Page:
A Self-Organising Distributed Location Server for Ad Hoc Networks.
Doctor of Philosophy (PhD) thesis, University of Portsmouth.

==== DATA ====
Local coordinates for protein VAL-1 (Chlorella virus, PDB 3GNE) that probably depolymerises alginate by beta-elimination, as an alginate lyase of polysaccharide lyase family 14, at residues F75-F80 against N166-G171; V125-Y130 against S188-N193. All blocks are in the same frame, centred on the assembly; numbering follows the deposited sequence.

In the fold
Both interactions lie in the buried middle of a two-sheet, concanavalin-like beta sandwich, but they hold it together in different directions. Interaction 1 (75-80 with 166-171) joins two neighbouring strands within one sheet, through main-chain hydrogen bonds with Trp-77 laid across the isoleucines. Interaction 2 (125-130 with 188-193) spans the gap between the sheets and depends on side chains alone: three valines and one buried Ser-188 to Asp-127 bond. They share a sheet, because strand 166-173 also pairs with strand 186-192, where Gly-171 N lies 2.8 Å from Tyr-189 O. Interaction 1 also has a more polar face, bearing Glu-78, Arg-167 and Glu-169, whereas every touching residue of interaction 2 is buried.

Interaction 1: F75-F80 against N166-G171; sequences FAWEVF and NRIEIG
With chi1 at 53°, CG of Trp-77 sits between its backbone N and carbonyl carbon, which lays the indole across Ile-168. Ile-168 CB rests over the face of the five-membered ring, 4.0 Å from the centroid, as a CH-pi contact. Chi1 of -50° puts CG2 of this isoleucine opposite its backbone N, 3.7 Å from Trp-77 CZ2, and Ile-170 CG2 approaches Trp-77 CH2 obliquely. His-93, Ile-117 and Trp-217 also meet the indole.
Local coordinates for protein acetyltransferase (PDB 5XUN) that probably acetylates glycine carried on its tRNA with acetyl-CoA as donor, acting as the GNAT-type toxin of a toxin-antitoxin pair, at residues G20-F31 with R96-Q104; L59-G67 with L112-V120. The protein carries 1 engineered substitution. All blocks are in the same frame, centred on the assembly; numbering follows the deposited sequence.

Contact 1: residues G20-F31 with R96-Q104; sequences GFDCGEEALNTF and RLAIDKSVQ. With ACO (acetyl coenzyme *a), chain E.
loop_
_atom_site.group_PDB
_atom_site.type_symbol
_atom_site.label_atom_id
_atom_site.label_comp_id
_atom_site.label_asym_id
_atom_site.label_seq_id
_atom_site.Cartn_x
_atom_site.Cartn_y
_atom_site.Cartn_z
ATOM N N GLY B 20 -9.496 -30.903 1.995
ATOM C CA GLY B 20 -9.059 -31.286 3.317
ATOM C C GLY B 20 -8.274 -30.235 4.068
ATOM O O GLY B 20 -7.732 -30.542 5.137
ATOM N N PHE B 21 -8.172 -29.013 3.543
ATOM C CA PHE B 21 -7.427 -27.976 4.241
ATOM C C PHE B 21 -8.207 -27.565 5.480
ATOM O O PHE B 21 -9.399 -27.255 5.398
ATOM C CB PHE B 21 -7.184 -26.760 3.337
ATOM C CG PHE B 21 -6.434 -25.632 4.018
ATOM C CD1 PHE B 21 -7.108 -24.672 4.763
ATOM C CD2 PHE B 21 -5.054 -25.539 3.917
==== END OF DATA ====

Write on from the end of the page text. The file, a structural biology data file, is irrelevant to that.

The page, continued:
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Wireless networks allow communication between multiple devices (nodes) without the use of wires. Range in such networks is often limited restricting the use of networks to small offices and homes; however, it is possible to use nodes to forward packets for others thereby extending the communication range of individual nodes. Networks employing such forwarding are called Multi-Hop Ad Hoc Networks (MANETS) Discovering routes in MANETS is a challenging task given that the topology is flat and node addresses reveal nothing about their place in the network. In addition, nodes may move or leave changing the network topology quickly. Existing approaches to discovering locations involve either broadcast dissemination or broadcast route discovery throughout the entire network. The reliance on the use of techniques that use broadcast schemes restricts the size of network that the techniques are applicable to. Routing in large scale ad hoc networks is therefore achieved by the use of geographical forwarding. Each node is required to know its location and that of its neighbours so that it may use this information for forward packets. The next hop chosen is the neighbour that is closest to the destination and a number of techniques are used to handle scenarios here the network has areas void of nodes. Use of such geographical routing techniques requires knowledge of the destination's location. This is provided by location servers and the literature proposes a number of methods of providing them. Unfortunately many of the schemes are limited by using a proportion of the network that increases with size, thereby immediately limiting the scalability. Only one technique is surveyed that provides high scalability but it has a number of limitations in terms of handling node mobility and failure. Ad hoc networks have limited capacity and so the inspiration for a technique to address these shortcomings comes from observations of nature. Birds and ants are able to organise themselves without direct communication through the observation of their environment and their peers. They provide an emergent intelligence based on individual actions rather than group collaboration. This thesis attempts to discover whether software agents can mimic this by creating a group of agents to store location information in a specific location. Instead of requiring central co-ordination, the agents observe one another and make individual decisions to create an emergent intelligence that causes them to resist mobility and node failures. The new technique is called a Self Organising Location Server (SOLS) and is compared against existing approaches to location servers. Most existing techniques do not scale well whereas SOLS uses a new idea of a home location. The use of this idea and the self organising behaviour of the agents that store the information results in significant benefits in performance. SOLS significantly out performs Terminode home region, the only other scalable approach surveyed. SOLS is able to tolerate much higher node failure rates than expected in likely implementations of large scale ad hoc networks. In addition, SOLS successfully mitigates node mobility which is likely to be encountered in an ad hoc network.
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